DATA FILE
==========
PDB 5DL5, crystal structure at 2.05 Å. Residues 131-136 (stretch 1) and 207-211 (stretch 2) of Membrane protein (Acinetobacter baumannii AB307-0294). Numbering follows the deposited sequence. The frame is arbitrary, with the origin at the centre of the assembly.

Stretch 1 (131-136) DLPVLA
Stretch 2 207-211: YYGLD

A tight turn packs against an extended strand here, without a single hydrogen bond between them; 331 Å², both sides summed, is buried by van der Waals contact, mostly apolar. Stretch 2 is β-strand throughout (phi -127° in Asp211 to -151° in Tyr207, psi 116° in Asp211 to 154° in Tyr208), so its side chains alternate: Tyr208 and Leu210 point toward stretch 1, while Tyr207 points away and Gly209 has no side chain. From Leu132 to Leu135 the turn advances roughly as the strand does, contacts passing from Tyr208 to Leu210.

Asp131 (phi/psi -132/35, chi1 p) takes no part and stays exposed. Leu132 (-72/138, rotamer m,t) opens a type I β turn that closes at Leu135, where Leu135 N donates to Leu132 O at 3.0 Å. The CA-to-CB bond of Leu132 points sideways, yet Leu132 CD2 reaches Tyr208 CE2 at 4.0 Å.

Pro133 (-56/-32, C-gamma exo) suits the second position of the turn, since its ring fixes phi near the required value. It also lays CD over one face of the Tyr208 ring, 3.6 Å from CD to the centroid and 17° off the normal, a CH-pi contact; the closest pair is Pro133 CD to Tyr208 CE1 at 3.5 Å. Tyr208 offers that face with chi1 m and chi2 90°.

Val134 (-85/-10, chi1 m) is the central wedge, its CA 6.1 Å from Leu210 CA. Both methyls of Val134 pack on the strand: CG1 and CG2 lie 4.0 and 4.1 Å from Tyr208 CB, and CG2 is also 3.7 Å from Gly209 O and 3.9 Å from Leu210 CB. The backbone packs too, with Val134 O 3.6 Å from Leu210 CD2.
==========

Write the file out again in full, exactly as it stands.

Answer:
PDB 5DL5, crystal structure at 2.05 Å. Residues 131-136 (stretch 1) and 207-211 (stretch 2) of Membrane protein (Acinetobacter baumannii AB307-0294). Numbering follows the deposited sequence. The frame is arbitrary, with the origin at the centre of the assembly.

Stretch 1 (131-136) DLPVLA
Stretch 2 207-211: YYGLD

A tight turn packs against an extended strand here, without a single hydrogen bond between them; 331 Å², both sides summed, is buried by van der Waals contact, mostly apolar. Stretch 2 is β-strand throughout (phi -127° in Asp211 to -151° in Tyr207, psi 116° in Asp211 to 154° in Tyr208), so its side chains alternate: Tyr208 and Leu210 point toward stretch 1, while Tyr207 points away and Gly209 has no side chain. From Leu132 to Leu135 the turn advances roughly as the strand does, contacts passing from Tyr208 to Leu210.

Asp131 (phi/psi -132/35, chi1 p) takes no part and stays exposed. Leu132 (-72/138, rotamer m,t) opens a type I β turn that closes at Leu135, where Leu135 N donates to Leu132 O at 3.0 Å. The CA-to-CB bond of Leu132 points sideways, yet Leu132 CD2 reaches Tyr208 CE2 at 4.0 Å.

Pro133 (-56/-32, C-gamma exo) suits the second position of the turn, since its ring fixes phi near the required value. It also lays CD over one face of the Tyr208 ring, 3.6 Å from CD to the centroid and 17° off the normal, a CH-pi contact; the closest pair is Pro133 CD to Tyr208 CE1 at 3.5 Å. Tyr208 offers that face with chi1 m and chi2 90°.

Val134 (-85/-10, chi1 m) is the central wedge, its CA 6.1 Å from Leu210 CA. Both methyls of Val134 pack on the strand: CG1 and CG2 lie 4.0 and 4.1 Å from Tyr208 CB, and CG2 is also 3.7 Å from Gly209 O and 3.9 Å from Leu210 CB. The backbone packs too, with Val134 O 3.6 Å from Leu210 CD2.